I COULD hardly believe my eyes some years ago when I saw this field full of poppies at Lavant, just north of Chichester.
I think they were all Papaver rhoeas, the common poppy of arable fields, roadsides and waste places- the poppy that grew on the battlefield of Flanders.
But you have to be a bit cautious rushing in to name poppies because eleven species grow in the wild in Sussex.
That isn’t too difficult when you think that 600 different blackberries grow in England and more than 200 live wild in our country.
How many species of blackberry could you name? I can manage only half a dozen, which is a bit feeble. They all taste good to eat anyway.
But poppies are not often seen anymore so we are out of practice. Common poppies are also called corn poppies, and also field poppies.
They have a big crimson full-blown set of petals, all creased like parachute silk of old.
Their flower bud is easy to identify because it looks like a saucepan with the lid still on.
Opium poppies also have a saucepan lid, but they are huge and pale mauve, and if you have ever flown over Afghanistan as I did once, you do not really think of poppies at all, but of lilac bushes.
The other two big bright red poppies in Sussex are bristly (P. hybridum) which is mainly on the downs in East Sussex, and long-headed poppy (P.dubium). They have elongated flower buds, the former with bristles all over it.
Now we come to the interesting ones.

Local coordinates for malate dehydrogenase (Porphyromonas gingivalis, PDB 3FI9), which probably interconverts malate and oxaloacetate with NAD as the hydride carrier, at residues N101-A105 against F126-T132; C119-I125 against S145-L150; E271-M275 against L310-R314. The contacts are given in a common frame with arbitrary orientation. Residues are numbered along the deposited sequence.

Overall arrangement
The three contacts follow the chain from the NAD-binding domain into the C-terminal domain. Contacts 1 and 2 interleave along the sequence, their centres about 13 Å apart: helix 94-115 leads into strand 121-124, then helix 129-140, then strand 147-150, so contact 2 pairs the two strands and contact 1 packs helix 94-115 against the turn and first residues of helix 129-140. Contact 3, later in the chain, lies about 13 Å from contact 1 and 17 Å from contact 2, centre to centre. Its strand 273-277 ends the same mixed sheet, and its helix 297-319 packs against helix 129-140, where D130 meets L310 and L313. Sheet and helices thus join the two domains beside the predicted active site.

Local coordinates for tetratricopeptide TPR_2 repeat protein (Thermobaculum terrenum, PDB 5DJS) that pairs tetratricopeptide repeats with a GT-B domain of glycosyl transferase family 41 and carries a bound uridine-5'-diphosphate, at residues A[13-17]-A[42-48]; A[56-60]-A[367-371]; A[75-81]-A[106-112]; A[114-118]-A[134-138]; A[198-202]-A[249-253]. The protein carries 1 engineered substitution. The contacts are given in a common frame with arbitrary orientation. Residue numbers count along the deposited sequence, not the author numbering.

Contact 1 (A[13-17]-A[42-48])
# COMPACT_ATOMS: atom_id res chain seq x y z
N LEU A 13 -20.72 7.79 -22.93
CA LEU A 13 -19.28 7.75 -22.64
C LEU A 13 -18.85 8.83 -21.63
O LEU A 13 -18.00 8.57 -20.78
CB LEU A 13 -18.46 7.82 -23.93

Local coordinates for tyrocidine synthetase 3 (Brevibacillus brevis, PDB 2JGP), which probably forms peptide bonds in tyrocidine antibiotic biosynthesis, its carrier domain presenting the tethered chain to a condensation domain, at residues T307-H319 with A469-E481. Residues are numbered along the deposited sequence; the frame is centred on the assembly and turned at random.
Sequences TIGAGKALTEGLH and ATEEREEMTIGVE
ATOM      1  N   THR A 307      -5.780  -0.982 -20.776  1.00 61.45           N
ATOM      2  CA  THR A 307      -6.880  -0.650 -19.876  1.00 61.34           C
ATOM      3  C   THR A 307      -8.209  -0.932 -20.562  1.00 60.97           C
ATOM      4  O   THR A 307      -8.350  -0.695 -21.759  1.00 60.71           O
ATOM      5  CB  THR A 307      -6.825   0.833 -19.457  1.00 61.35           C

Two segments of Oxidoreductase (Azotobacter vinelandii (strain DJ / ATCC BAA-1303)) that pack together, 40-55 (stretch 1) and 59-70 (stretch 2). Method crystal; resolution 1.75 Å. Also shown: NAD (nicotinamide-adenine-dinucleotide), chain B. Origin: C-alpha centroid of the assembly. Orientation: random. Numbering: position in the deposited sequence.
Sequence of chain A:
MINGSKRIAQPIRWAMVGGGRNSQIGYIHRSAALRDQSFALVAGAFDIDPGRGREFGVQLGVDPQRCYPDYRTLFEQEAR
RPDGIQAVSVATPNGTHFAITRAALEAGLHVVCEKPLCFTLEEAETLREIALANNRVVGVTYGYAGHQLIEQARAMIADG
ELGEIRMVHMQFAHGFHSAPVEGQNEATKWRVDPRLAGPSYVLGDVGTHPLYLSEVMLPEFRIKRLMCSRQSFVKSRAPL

Occasionally I find that very small poppy, often only four inches tall, with four meagre peals that give it the appearance of a propellor.
The is pale poppy, or prickly poppy (P. argemone) and it sometimes grows around the cornfields of Langford farm at Lavant, together with other rare cornfield flowers such as heartsease and fool’s parsley.
The most unlikely looking poppy of all is greater celandine (Chelidonium majus), which is tall and straggly with small yellow flowers.
It always grows around buildings and is common in villages across Sussex.
But my favourite poppy of all is one which grows by the seaside on maritime shingles and sand. Yellow-horned poppy (Glaucium flavum) is big and bright and yellow and has the most outlandish seed pod imaginable, looking like a green curlew’s beak.
I look for it every year at Pagham, or under the cliffs at Beachy Head, even along the seafront at Worthing. It is a splendid showy flower with its eccentric method of reproduction.
You could probably grow it in your garden if you put it into a shingle tub and sprayed it every now and then with a bottle of salt water.